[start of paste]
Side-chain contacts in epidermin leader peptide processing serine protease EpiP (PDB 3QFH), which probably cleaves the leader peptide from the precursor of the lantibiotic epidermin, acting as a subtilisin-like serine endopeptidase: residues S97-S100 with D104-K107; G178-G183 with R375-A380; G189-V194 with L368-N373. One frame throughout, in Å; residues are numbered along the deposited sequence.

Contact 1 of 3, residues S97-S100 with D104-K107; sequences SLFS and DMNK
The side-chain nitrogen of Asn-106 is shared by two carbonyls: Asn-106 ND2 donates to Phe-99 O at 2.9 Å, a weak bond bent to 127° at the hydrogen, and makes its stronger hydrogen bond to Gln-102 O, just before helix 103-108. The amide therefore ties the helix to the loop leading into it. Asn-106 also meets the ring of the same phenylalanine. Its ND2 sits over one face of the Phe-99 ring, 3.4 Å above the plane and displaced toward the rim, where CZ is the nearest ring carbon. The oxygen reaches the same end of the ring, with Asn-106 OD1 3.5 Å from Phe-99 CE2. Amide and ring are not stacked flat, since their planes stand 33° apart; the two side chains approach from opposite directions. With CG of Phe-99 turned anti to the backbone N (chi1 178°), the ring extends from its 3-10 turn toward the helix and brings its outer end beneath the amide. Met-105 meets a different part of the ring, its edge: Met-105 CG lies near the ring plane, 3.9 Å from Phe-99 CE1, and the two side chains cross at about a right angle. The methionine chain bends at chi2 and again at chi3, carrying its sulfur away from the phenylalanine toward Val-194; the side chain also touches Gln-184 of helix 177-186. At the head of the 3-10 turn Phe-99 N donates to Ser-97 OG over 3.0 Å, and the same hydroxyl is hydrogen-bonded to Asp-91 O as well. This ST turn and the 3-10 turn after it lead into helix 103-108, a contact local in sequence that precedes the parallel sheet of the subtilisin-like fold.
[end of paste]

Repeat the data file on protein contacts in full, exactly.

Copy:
Side-chain contacts in epidermin leader peptide processing serine protease EpiP (PDB 3QFH), which probably cleaves the leader peptide from the precursor of the lantibiotic epidermin, acting as a subtilisin-like serine endopeptidase: residues S97-S100 with D104-K107; G178-G183 with R375-A380; G189-V194 with L368-N373. One frame throughout, in Å; residues are numbered along the deposited sequence.

Contact 1 of 3, residues S97-S100 with D104-K107; sequences SLFS and DMNK
The side-chain nitrogen of Asn-106 is shared by two carbonyls: Asn-106 ND2 donates to Phe-99 O at 2.9 Å, a weak bond bent to 127° at the hydrogen, and makes its stronger hydrogen bond to Gln-102 O, just before helix 103-108. The amide therefore ties the helix to the loop leading into it. Asn-106 also meets the ring of the same phenylalanine. Its ND2 sits over one face of the Phe-99 ring, 3.4 Å above the plane and displaced toward the rim, where CZ is the nearest ring carbon. The oxygen reaches the same end of the ring, with Asn-106 OD1 3.5 Å from Phe-99 CE2. Amide and ring are not stacked flat, since their planes stand 33° apart; the two side chains approach from opposite directions. With CG of Phe-99 turned anti to the backbone N (chi1 178°), the ring extends from its 3-10 turn toward the helix and brings its outer end beneath the amide. Met-105 meets a different part of the ring, its edge: Met-105 CG lies near the ring plane, 3.9 Å from Phe-99 CE1, and the two side chains cross at about a right angle. The methionine chain bends at chi2 and again at chi3, carrying its sulfur away from the phenylalanine toward Val-194; the side chain also touches Gln-184 of helix 177-186. At the head of the 3-10 turn Phe-99 N donates to Ser-97 OG over 3.0 Å, and the same hydroxyl is hydrogen-bonded to Asp-91 O as well. This ST turn and the 3-10 turn after it lead into helix 103-108, a contact local in sequence that precedes the parallel sheet of the subtilisin-like fold.